Inter-Research > AME > v28 > n3 > p257-265  
Aquatic Microbial Ecology

via Mailchimp

AME 28:257-265 (2002)  -  doi:10.3354/ame028257

Seasonal changes in microbial biomass in the first-year ice of the Terre Adélie area (Antarctica)

Daniel Delille1,*, Michel Fiala1, Jorma Kuparinen2, Harri Kuosa2, Charles Plessis1

1Observatoire Océanologique, Université P. et M. Curie, UMR-CNRS 7621, 66651 Banyuls-sur-mer cedex, France
2Finnish Institute of Marine Research, POB 33, 00931 Helsinki, Finland

ABSTRACT: The coastal sea ice in the vicinity of Dumont d¹Urville station, Antarctica (66°40¹S, 140°01¹E) supports a diverse microbial community. To investigate seasonal changes in bacterial, microalgal and protozoan biomass during the ice-coverage period, a survey was conducted on fast ice in the continental shelf of Terre Adélie. A reference station was sampled twice a month from April to December 1997. In April and May, during sea ice formation, the autotrophic biomass reached relatively high levels ranging from 400 to 800 mgC m-3 in the subsurface ice. A second increase reaching 1500 mgC m-3 in mid-December occurred in early summer in the bottom ice layer. Bacterial biomass ranged from <10 mgC m-3 in August and September to >200 mgC m-3 in May. Maximal levels of bacterial biomass were detected during ice formation and just before the summer thaw. Total protozoan biomass increased from May to July. Maximum protozoan biomass (31.8 mgC m-3) occurred in the surface ice layer in July. Except for during a short period (late May to early June), ciliates were dominant, accounting for 50 to 77% of the total protozoan biomass. During the ice-covered period, phototrophic biomass was always dominant. Microalgal biomass contributed on average 80.6% of total biomass whereas bacterial and protozoan biomass accounted for only 16.4 and 3%, respectively. Despite their low biomass, protozoa seem to play a major role in bacterial regulation.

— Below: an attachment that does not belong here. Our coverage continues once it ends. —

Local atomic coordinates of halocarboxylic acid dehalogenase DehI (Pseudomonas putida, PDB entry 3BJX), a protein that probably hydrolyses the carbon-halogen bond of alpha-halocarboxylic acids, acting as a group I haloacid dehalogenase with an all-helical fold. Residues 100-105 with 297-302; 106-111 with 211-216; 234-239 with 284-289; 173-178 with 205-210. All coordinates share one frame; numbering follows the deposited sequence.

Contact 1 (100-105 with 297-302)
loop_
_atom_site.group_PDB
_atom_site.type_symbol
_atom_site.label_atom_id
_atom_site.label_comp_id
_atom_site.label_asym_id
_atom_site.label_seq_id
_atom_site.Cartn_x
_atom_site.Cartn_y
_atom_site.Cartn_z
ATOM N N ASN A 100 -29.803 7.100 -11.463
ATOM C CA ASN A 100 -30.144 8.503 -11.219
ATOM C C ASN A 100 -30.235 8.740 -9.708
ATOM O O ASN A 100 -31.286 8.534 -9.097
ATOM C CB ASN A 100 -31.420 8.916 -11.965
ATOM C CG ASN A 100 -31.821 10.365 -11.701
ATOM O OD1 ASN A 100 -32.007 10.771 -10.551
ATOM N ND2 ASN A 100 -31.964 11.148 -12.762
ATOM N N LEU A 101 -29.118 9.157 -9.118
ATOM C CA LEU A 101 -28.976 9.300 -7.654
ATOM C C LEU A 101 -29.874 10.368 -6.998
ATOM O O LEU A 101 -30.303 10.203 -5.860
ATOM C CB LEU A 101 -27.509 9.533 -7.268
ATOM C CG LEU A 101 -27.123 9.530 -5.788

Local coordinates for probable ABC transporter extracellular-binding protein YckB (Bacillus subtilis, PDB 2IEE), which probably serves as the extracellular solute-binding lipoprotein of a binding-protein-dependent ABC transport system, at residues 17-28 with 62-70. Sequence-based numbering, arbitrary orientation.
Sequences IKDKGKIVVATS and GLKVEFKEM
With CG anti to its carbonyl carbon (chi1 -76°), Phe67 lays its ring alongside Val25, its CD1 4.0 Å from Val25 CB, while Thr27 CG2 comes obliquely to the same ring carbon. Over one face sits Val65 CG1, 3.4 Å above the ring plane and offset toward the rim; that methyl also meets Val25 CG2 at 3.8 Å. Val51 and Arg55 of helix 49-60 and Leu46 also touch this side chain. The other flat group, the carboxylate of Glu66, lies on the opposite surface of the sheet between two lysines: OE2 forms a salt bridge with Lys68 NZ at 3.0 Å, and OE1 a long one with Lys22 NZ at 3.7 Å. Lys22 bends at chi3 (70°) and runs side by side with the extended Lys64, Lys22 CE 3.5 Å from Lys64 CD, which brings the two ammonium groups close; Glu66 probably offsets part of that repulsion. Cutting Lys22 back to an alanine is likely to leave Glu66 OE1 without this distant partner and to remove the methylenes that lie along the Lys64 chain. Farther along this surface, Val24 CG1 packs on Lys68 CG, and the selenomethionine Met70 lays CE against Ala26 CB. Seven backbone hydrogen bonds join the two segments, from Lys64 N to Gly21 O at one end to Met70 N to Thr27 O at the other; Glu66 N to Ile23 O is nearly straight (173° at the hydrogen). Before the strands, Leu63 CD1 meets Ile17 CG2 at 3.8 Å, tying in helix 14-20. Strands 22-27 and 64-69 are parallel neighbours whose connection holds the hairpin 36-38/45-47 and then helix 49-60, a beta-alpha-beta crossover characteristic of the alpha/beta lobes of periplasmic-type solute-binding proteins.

KEY WORDS: Antarctica · Sea ice · Protozoa · Bacteria · Ice algae

Full text in pdf format